1. ## 2 more intergrals

Last two intergrals and I'm done for today's homework.

1) 3e^x / sqrt(1-e^(2x))

2) (3-x) / (x^2+4)

Also I got one intergral down to 1/u du, and is 1/u the same as ln|u|??

2. Hi
Originally Posted by Hibijibi
1) 3e^x / sqrt(1-e^(2x))
You can either substitute $t=\exp x$ or remember that $\frac{\mathrm{d}}{\mathrm{d}x}(\arcsin u(x))=\frac{u'(x)}{\sqrt{1-u^2(x)}}$
2) (3-x) / (x^2+4)
You may rewrite it as $\frac{3-x}{x^2+4}=\frac{3}{x^2+4}-\frac{x}{x^2+4}
=\frac{3}{4}\frac{1}{1+\left(\frac{x}{2}\right)^2}-\frac{1}{2}\frac{2x}{x^2+4}$

Also I got one intergral down to 1/u du, and is 1/u the same as ln|u|??
No, that's wrong. (except if $u(x)=x$ )

3. I solved the first one, but the second still confused me a bit on how to approach it. Should I split into two separate integrals? And what should u be for those?

4. Originally Posted by Hibijibi
Last two intergrals and I'm done for today's homework.

1) 3e^x / sqrt(1-e^(2x))

2) (3-x) / (x^2+4)

Also I got one intergral down to 1/u du, and is 1/u the same as ln|u|??
1) $\int\frac{3e^x}{\sqrt{1-e^{2x}}}\,dx$

You can rewrite the integral as follows:

$\int\frac{3e^x}{\sqrt{1-(e^x)^2}}\,dx$

Now our substitution will become evident. Let $u=e^x$. $du=e^x dx\rightarrow dx=\frac{du}{e^x}$.

Substitution into the integral, we have:

$\int\frac{3e^x}{\sqrt{1-u^2}}\frac{du}{e^x}=3\int\frac{du}{\sqrt{1-u^2}}$

The integral of this is $sin^{-1}u+C$. Substitute the u value back in, and you get:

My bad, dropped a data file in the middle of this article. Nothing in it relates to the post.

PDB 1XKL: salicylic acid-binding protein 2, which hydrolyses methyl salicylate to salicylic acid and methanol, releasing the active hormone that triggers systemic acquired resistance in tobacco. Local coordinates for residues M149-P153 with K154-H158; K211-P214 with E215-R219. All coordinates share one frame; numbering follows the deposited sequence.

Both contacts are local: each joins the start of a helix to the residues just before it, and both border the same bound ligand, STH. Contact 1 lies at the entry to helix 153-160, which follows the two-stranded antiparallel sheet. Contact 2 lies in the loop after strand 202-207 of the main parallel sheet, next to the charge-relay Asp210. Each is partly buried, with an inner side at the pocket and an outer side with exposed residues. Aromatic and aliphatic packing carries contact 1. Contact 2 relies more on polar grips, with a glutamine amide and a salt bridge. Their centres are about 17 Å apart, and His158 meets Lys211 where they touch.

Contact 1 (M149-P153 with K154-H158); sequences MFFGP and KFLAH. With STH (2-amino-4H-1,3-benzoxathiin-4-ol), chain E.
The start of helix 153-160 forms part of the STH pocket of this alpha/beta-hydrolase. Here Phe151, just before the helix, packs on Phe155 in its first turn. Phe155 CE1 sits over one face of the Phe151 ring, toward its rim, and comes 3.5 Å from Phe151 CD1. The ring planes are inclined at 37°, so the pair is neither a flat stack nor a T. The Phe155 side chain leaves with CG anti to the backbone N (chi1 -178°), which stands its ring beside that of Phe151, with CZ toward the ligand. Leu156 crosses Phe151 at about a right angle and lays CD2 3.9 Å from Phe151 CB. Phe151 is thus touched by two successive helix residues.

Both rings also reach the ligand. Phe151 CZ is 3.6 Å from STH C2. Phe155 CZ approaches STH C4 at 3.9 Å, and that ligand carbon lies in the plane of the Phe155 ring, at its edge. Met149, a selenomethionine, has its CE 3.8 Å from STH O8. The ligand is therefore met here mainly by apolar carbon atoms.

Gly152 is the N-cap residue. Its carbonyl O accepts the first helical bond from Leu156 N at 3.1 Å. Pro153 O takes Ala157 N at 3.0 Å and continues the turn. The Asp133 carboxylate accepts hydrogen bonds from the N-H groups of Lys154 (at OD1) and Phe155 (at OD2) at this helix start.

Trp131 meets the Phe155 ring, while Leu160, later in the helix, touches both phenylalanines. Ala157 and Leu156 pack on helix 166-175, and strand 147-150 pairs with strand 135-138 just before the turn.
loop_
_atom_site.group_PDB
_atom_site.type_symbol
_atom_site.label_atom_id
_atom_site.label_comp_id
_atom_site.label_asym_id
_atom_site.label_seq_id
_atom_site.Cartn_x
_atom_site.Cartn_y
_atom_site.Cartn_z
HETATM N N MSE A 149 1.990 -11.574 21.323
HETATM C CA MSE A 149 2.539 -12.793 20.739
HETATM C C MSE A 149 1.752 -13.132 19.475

$\int\frac{3e^x}{\sqrt{1-e^{2x}}}\,dx=3sin^{-1}{\left(e^x\right)}+C$

2) $\int\frac{3-x}{x^2+4}\,dx$

I would recommend rewriting the integrand and then break it up into 2 integrals.

$\int\frac{3-x}{x^2+4}\,dx=\int\frac{3}{x^2+4}\,dx-\int\frac{x}{x^2+4}\,dx$.

The first integral will take on the form of $tan^{-1}x$, in particular, it will be $\frac{1}{2}tan^{-1}{\left(\frac{x}{2}\right)}+C$.

The second integral requires a substitution: $u=x^2+4$. $du=2x\rightarrow dx=\frac{du}{2x}$. Substituting into the second integral, we have:

$\int\frac{x}{u}\frac{du}{2x}=\frac{1}{2}\int\frac{ du}{u}$.

This integral wll be $ln{\left|u\right|}+C$. Substitute u back in and you get $ln{\left|x^2+4\right|}+C$.

Thus:

$\int\frac{3}{x^2+4}\,dx-\int\frac{x}{x^2+4}\,dx=\frac{3}{2}tan^{-1}{\left(\frac{x}{2}\right)}-ln{\left|x^2+4\right|}+C$

5. I solved the first one, but the second still confused me a bit on how to approach it. Should I split into two separate integrals? And what should u be for those?
Yes, splitting it into two integrals is a good idea :

$\int \frac{3-x}{x^2+4}\,\mathrm{d}x=\frac{3}{2}\int \frac{\frac{1}{2}}{1+\left(\frac{x}{2}\right)^2}\, \mathrm{d}x-\frac{1}{2}\int\frac{2x}{x^2+4}\,\mathrm{d}x$

For the first one, you can try $X=\frac{x}{2}$ and for the second one, $u=x^2+4$. Otherwise, I wrote them so that you can integrate directly if you "see" the derivatives which are involved.

6. Originally Posted by Hibijibi
I solved the first one, but the second still confused me a bit on how to approach it. Should I split into two separate integrals? And what should u be for those?
$\int \frac{3-x}{x^2+4}\,\mathrm{d}x$

$= \int \frac{3}{x^2+4}\,\mathrm{d}x - \int \frac{x} {x^2+4}\,\mathrm{d}x$

$= 3 \int \frac{1}{x^2+4}\,\mathrm{d}x - \int \frac{x} {x^2+4}\,\mathrm{d}x$

First integration is just a standard integration ( $\mathrm{arctan}$) and the second one, you could use substitution with $u=x^2 + 4$.